By Mark Lennihan/The New York Times The world was darker back then, when dark-skinned people were stigmatized as backward and outcasts, and white supremacists were in the ascendancy.

But even back then there were some bright people in the darkness.

At the height of the civil rights movement, the singer and poet Janis Joplin and the composer William Blake were among the brightest.

And even in the most pessimistic moments, they were all the heroes of our times.

Theirs was a dark time, one marked by racial segregation, police brutality and a white supremacist movement that sought to turn black communities into an unruly and destructive society.

As they wrote, “The dark night is the night of the dark skinned.”

Today, the dark-skinned face of the American Dream is back, and it’s not just the wealthy and powerful who are embracing it.

It’s the ordinary folks who, because of their race, are often overlooked or overlooked by the rest of the world.

Their darker skin, they are saying, will help them be more visible.

A New York City preschool teacher, for instance, is a dark-haired woman who has been accepted by students of all races.

And a black teacher in Brooklyn recently received an award from the NAACP for teaching her students to read the Black Lives Matter movement.

In the 1950s, when the U.S. was still divided by race, the NAACP’s “Darker Skinners of America” organization encouraged parents to let their children choose their own dark- and light-skinned children to teach them about race.

And now, as dark- skinned people of color are gaining prominence in politics and in the media, they’re gaining in importance too.

The rise of dark-siders is an inevitable result of the times, said Elizabeth M. McGlone, a political scientist at New York University who specializes in American society.

The darker skin is a marker of a particular cultural group or identity, she said.

For instance, in the 1960s, a black woman named Rosa Parks was often portrayed as a hero for protesting segregation in Montgomery, Ala., and the United States Supreme Court ruled in her favor in the civil-rights case Brown v.

Board of Education.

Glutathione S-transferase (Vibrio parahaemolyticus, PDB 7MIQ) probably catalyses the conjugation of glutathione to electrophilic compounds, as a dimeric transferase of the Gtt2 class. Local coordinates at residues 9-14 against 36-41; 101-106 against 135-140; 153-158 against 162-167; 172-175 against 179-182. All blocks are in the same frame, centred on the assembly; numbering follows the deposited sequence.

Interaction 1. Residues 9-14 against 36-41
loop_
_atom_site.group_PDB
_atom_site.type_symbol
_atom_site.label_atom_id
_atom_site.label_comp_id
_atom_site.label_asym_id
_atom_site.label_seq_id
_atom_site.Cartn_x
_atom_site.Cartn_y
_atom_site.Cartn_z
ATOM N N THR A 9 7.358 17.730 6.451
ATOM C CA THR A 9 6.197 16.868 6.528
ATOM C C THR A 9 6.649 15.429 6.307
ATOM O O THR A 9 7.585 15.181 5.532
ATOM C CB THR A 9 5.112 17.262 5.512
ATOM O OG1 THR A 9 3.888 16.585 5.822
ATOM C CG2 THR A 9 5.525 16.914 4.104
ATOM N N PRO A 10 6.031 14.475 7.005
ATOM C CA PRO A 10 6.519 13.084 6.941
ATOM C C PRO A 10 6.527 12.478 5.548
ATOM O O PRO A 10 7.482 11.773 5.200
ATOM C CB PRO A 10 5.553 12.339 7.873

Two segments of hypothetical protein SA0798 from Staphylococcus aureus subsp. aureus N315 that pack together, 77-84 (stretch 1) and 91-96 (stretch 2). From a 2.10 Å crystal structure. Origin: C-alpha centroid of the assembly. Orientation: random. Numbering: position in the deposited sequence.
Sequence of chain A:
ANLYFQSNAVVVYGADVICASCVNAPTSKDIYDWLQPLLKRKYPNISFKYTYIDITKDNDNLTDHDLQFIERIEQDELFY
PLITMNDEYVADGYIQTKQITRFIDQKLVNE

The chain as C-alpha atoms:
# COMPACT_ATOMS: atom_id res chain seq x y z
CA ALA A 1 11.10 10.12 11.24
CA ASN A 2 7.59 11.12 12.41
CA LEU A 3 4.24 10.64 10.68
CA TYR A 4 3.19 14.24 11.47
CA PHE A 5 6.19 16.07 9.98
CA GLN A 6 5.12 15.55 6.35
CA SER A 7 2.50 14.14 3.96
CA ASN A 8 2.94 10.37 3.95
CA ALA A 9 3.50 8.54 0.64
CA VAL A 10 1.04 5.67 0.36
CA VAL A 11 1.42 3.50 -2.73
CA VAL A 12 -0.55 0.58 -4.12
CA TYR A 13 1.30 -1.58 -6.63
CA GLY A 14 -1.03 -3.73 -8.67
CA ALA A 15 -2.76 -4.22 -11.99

But in today’s world, she is a hero in the same way that an African American who is a member of a different ethnic group can be a hero.

McLeod said the rise of darker-skin people is partly driven by their desire to be seen as different and in their own ways.

They want to be known as different, to be perceived differently, to not be judged by their skin color, she added.

The idea of a darker-skinned person being an underdog in a world where everyone has a chance is just one reason people are drawn to darker skin.

“They want to make sure that when they get to high-powered positions, they can get more recognition,” McGlon said.

The dark-hoods of today In a recent survey by the New York Academy of Art, more than half of black people and 50 percent of white people said they have experienced racism at some point in their lives.

Black people are the only racial group with a higher proportion of respondents who said they experienced racism, but white people are still more likely than people of other races to say they experienced discrimination at some time in their life.

The survey also found that, while many of the most serious forms of racism faced by black people are not explicitly racialized, the experiences of black Americans are often different than those of other groups.

Among the racialized experiences that respondents reported experiencing, a greater percentage of black respondents reported having had at least one experience of physical or sexual violence than those who reported experiencing fewer of the other forms of discrimination.

The most common experiences of physical and sexual violence that black people reported included: being beaten up, having a gun pointed at them, being threatened, having someone put a needle into their arm, or being held at gunpoint by an angry white person.

In addition, about one in five black people who experienced a racist incident also experienced another form of racism: racial profiling.

Another survey, conducted by the American Civil Liberties Union and conducted by a group of social scientists and psychologists, found that about one-third of black men have experienced physical or romantic violence in their lifetime, compared with about one third of white men.

This type of violence, they found, is much more prevalent among black people, and is likely to be more widespread in a racially divided society.

And it can happen to anyone who feels different, even if the perpetrator is a white person, McGlones said.

A woman who was recently attacked in Chicago said that she was assaulted by two black men at gun point and had her face smashed in.

But she did not want to go to the police, because she feared the attack would not go away.

“I didn’t want to get arrested, and I didn’t know